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Blu-ray: Anatomy of a Murder | reviews, news & interviews

Blu-ray: Anatomy of a Murder

Blu-ray: Anatomy of a Murder

Any objections to Otto Preminger's masterful legal drama are overruled

Biding his time: James Stewart, centre, with Eve Arden and Ben Gazzara in 'Anatomy of a Murder'.Courtesy of Columbia Pictures

Justice and the truth run on parallel lines in Anatomy of a Murder. If they converge at all, which is debatable, it's not because the moral order demands it, but because the workings of the law allow for that possibility. 

The outcome of Otto Preminger’s noir-tinged 1959 courtroom drama depends on which of two opposing attorneys has the pragmatism and cunning to prevail: James Stewart’s Paul Biegler, a former district attorney who favours fly-fishing over maintaining his practice in fictitious Iron City in Michigan’s Upper Peninsula, or George C Scott’s Claude Dancer, a slick operator from the state capital Lansing.

The Viennese émigré Preminger, who had found his footing in Hollywood as a maker of film noirs and melodramas notable for their objectivity and dispassion, followed a run of stylish literary adaptations in the 1950s with big-topic movies based on best-sellers. Anatomy of a Murder, which was followed by Exodus (1960), Advise & Consent (1962), and The Cardinal 1963), began this cycle in comparatively modest style, though it still stretched to 161 minutes. They rush by.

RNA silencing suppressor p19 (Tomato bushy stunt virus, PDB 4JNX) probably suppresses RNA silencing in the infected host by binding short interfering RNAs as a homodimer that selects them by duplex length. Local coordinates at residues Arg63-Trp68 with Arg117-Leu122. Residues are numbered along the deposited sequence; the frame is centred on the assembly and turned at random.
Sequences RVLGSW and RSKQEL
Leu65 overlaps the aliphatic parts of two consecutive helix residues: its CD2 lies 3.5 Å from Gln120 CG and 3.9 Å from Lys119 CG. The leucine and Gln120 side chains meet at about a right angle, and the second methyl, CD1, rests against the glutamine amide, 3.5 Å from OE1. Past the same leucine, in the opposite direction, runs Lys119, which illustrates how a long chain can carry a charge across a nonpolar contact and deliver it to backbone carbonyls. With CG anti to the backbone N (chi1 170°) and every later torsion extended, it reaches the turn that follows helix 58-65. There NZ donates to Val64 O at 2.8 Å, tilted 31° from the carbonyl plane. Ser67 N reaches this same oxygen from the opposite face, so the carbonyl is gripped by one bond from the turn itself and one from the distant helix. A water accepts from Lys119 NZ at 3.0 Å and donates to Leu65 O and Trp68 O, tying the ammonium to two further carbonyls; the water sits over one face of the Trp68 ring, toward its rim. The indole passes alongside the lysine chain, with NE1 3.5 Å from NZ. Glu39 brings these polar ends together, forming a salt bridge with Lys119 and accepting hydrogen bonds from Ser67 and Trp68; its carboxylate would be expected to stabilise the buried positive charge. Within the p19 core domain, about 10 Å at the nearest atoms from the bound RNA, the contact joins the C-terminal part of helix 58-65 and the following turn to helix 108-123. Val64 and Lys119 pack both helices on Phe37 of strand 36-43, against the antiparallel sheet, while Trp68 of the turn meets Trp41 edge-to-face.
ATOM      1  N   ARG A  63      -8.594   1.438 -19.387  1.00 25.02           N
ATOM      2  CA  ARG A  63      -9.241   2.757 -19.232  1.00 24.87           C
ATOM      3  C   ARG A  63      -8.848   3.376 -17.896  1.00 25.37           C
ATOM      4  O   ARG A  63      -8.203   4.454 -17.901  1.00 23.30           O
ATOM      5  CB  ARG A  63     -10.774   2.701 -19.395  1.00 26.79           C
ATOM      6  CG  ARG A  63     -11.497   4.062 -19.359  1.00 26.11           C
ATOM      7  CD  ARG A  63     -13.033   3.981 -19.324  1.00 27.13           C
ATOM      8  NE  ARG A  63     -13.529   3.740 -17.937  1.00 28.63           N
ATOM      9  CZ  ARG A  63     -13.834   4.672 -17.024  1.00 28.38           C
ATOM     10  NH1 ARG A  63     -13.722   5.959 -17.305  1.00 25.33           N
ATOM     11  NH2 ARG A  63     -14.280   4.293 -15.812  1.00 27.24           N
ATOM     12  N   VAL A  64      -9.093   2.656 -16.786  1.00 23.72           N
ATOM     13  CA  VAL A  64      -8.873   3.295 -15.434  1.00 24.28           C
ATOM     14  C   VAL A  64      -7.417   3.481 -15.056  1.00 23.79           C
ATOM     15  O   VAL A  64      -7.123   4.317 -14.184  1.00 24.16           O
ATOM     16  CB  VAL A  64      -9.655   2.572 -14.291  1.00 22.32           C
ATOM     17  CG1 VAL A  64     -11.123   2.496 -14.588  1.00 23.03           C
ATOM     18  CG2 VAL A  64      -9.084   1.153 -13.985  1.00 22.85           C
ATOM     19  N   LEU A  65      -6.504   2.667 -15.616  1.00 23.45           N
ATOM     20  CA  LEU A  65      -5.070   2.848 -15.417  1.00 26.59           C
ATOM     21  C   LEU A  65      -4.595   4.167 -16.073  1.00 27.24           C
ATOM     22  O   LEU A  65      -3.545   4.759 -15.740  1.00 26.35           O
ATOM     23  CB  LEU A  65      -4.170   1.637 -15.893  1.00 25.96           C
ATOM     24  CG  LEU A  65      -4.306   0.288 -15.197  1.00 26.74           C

The screenplay was adapted by Wendell Mayes from the novel by Robert Traver, the pseudonym of Michigan Supreme Court Judge Robert F Voelker, whose protagonist Biegler describes a case exactly like a real-life one Voelker participated in as a defence attorney in the Upper Peninsula's Marquette County in 1952. Preminger filmed at Voelker’s home and other UP buildings and locations near the original crime scene. 

Blu-ray: Anatomy of a MurderBiegler (James Stewart), who hasn’t worked for a while, is asked by a young army wife, Laura Manion (Lee Remick, pictured right), to defend her husband Lieutenant Frederick “Manny” Manion (Ben Gazzara), who admits to having shot and killed the tavern owner Barney Quill after Laura claimed Quill had raped her. Biegler believes a jury might accept a plea of temporary insanity predicated on Manion having succumbed to an “irresistible impulse”, so he takes the case. It enables him to justify keeping on his long-unpaid assistant Maida (Eve Arden), and to enlist his alcoholic mentor Purnell McCarthy (Arthur O’Connell) as a partner to distract him from the booze. Watching the trio working together is one of Anatomy of Murder’s pleasures.